Ballots will be in the mail tomorrow, April 27, for the special primary election for the temporary placeholder for Alaska’s congressional representative. The Division of Elections says it may take a few days for voters to receive them.
Alaska is conducting a special election to fill out the remaining term of the late Congressman Don Young. Since March 18, and likely until early September, Alaska is without representation in the U.S. House of Representatives.
The special election primary was made an all-mail election because the timing of the special election, which is required by law, is so tight, with the regular election for the same seat (and others) starting in August.
The primary for the special election will have 48 names on the ballot that will be sent to all 586,318 registered voters in Alaska. Ballots must be returned or postmarked by June 11 to be counted. That means voters will have about 40-45 days to vote their ballots and get them back to the division. The deadline to register to vote in the special primary election is May 12. If you’re already registered to vote, the division will be mailing the ballot at the address it has on file.
According to law, the special primary election for the congressional seat must be held on a date that is “no less than 60, nor more than 90” days from the vacancy of the seat, which was March 18. With Ballot Measure 2, the special primary is now a jungle primary, where the top four candidates — who could be from any party — advance to the special general. Because of other deadlines, such as the requirement to send military and overseas voters ballots 45 days in advance of the election, the Division of Elections needed to hold the election between June 11 and June 16, and chose June 11 as the date.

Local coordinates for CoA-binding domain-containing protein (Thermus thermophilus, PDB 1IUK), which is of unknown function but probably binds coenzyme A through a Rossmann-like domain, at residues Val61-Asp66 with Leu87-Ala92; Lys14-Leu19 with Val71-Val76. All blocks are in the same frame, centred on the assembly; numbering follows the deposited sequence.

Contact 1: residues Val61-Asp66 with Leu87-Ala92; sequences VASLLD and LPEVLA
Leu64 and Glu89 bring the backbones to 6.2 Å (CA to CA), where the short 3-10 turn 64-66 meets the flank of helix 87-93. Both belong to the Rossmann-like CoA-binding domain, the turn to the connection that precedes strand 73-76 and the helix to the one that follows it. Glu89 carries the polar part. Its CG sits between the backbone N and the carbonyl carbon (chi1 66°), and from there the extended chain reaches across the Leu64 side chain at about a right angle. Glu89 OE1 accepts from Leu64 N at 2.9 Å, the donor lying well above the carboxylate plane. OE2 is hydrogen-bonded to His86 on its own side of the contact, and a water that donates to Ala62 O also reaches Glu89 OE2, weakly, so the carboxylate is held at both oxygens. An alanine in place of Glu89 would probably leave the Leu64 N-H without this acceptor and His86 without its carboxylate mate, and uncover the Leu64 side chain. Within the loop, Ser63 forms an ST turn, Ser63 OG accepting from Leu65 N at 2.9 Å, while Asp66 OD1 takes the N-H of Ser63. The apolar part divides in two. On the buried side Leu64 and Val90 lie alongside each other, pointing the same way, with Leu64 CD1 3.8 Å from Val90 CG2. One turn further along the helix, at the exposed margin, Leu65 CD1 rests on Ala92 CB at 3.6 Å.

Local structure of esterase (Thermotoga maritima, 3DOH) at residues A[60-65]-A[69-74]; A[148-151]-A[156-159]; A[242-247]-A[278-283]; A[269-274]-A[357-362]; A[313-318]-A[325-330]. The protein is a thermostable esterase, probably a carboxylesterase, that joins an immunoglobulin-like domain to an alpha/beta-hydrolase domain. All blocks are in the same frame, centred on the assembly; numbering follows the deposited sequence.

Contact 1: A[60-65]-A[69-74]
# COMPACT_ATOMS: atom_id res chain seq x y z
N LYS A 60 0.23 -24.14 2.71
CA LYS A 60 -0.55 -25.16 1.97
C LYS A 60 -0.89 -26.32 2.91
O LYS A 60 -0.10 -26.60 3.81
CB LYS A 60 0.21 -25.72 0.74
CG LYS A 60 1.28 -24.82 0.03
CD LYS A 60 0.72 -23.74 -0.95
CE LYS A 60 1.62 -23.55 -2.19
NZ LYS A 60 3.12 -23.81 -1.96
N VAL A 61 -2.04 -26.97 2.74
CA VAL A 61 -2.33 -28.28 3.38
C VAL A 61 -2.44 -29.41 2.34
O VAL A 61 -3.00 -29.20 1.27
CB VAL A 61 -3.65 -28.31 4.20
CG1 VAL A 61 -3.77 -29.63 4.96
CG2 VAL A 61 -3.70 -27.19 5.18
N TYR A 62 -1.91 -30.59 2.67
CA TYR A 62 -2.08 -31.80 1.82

In August, the four who advance from the special primary election will appear on the main regular primary election ballot, where voters will face a separate section with candidates for the two-year seat. The candidates for the two-year seat may be different from the candidates in the section for the placeholder seat.
The special general election will be done via ranked choice voting on that ballot, while the regular primary, conducted at the same time, will be “vote for one” method. This mess of confusion has been brought to voters by Outside dark money that tricked them into believing Ballot Measure 2 was a good idea.
Whoever emerges from the special general election, which won’t be known until September, will serve out the congressman’s term until the swearing in of the new congressional representative in January.
On Wednesday, the Division of Elections will announce where absentee voting stations will be located, and will begin hiring bilingual absentee voting officials and outreach workers. There will be no polling stations on June 11, the final day.
Take a look at the ballot at this link: